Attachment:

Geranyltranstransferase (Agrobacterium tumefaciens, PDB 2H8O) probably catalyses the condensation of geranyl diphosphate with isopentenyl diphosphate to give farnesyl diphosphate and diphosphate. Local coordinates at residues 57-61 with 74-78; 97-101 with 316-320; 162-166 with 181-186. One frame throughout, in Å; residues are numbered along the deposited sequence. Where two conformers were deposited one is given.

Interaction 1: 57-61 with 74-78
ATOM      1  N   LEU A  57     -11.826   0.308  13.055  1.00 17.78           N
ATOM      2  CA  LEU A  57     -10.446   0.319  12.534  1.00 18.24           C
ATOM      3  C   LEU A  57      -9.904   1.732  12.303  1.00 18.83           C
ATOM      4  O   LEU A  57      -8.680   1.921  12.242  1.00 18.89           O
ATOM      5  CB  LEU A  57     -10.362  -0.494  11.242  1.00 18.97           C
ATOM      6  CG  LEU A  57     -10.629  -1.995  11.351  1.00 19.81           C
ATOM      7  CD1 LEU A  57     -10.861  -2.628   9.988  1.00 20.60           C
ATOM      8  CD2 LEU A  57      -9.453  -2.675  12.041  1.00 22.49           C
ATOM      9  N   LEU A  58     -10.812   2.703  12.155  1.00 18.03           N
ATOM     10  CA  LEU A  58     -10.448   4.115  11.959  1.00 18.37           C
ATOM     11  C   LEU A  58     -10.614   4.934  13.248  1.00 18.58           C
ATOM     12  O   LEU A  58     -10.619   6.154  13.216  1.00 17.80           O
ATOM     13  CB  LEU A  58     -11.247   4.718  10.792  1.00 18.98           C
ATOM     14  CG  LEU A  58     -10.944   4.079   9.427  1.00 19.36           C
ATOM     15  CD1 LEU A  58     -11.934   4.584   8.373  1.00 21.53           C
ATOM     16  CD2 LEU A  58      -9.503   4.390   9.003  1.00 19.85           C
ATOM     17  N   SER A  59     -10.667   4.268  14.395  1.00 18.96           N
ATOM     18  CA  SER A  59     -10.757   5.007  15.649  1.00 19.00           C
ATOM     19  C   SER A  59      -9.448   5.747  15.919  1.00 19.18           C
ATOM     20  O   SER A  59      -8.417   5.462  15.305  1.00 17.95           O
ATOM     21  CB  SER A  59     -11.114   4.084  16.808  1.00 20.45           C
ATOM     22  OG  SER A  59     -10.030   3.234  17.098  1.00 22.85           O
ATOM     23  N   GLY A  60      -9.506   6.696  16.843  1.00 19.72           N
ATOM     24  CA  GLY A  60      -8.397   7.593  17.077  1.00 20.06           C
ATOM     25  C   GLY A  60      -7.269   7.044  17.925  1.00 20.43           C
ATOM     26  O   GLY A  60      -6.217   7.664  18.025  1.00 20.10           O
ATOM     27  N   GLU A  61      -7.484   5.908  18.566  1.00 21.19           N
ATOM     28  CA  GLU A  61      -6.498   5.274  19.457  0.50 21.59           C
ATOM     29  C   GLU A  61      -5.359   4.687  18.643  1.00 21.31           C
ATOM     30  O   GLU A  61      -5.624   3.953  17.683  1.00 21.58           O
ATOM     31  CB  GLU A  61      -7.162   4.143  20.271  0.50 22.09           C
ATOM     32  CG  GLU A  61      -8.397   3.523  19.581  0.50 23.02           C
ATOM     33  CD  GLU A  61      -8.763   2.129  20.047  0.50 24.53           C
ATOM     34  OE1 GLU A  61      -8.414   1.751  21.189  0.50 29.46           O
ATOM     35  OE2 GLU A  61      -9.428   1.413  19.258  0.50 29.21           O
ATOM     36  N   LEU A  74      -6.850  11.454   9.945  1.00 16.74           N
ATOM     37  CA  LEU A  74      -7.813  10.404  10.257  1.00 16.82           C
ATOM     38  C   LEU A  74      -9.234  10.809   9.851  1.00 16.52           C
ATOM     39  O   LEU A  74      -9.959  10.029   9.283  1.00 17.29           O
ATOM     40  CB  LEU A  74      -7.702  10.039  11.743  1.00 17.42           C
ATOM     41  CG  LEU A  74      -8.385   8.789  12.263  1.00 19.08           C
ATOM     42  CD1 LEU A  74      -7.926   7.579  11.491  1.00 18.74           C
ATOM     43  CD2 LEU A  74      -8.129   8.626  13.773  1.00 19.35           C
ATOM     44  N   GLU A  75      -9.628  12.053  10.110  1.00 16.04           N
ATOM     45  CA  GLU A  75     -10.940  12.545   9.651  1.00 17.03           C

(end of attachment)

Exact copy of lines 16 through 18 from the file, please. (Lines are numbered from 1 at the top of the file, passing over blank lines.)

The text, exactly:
ATOM     14  CG  LEU A  58     -10.944   4.079   9.427  1.00 19.36           C
ATOM     15  CD1 LEU A  58     -11.934   4.584   8.373  1.00 21.53           C
ATOM     16  CD2 LEU A  58      -9.503   4.390   9.003  1.00 19.85           C